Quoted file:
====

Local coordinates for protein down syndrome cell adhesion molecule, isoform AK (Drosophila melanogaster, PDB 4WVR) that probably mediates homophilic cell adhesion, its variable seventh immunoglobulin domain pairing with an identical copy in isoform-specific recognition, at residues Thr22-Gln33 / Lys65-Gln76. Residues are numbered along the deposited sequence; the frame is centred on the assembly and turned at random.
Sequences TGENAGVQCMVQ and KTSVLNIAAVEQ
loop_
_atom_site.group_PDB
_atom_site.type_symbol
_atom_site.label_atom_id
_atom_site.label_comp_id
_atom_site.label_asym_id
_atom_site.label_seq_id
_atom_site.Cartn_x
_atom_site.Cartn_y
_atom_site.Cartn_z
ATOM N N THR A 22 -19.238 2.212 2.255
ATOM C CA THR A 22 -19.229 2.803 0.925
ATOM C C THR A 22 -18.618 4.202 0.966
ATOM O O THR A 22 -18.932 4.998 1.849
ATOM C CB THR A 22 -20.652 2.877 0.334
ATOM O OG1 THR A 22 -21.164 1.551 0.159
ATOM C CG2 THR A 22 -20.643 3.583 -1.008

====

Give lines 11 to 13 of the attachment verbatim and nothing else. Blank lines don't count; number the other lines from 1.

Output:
_atom_site.Cartn_y
_atom_site.Cartn_z
ATOM N N THR A 22 -19.238 2.212 2.255